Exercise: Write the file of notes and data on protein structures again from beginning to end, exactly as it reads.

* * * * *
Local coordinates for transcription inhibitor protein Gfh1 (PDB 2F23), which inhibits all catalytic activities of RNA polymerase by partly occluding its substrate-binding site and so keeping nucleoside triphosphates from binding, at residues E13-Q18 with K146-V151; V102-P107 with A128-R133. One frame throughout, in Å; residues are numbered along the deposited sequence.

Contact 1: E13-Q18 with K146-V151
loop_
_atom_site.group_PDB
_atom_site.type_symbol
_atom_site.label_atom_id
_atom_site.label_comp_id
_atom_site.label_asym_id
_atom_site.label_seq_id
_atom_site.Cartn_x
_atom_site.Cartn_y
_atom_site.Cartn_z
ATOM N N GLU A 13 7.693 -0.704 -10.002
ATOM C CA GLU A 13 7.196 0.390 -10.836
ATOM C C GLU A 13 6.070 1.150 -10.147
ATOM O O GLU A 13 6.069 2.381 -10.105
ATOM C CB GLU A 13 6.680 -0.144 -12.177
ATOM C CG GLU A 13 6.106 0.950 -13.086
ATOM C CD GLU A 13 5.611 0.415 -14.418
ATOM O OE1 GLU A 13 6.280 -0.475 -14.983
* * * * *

Local coordinates for transcription inhibitor protein Gfh1 (PDB 2F23), which inhibits all catalytic activities of RNA polymerase by partly occluding its substrate-binding site and so keeping nucleoside triphosphates from binding, at residues E13-Q18 with K146-V151; V102-P107 with A128-R133. One frame throughout, in Å; residues are numbered along the deposited sequence.

Contact 1: E13-Q18 with K146-V151
loop_
_atom_site.group_PDB
_atom_site.type_symbol
_atom_site.label_atom_id
_atom_site.label_comp_id
_atom_site.label_asym_id
_atom_site.label_seq_id
_atom_site.Cartn_x
_atom_site.Cartn_y
_atom_site.Cartn_z
ATOM N N GLU A 13 7.693 -0.704 -10.002
ATOM C CA GLU A 13 7.196 0.390 -10.836
ATOM C C GLU A 13 6.070 1.150 -10.147
ATOM O O GLU A 13 6.069 2.381 -10.105
ATOM C CB GLU A 13 6.680 -0.144 -12.177
ATOM C CG GLU A 13 6.106 0.950 -13.086
ATOM C CD GLU A 13 5.611 0.415 -14.418
ATOM O OE1 GLU A 13 6.280 -0.475 -14.983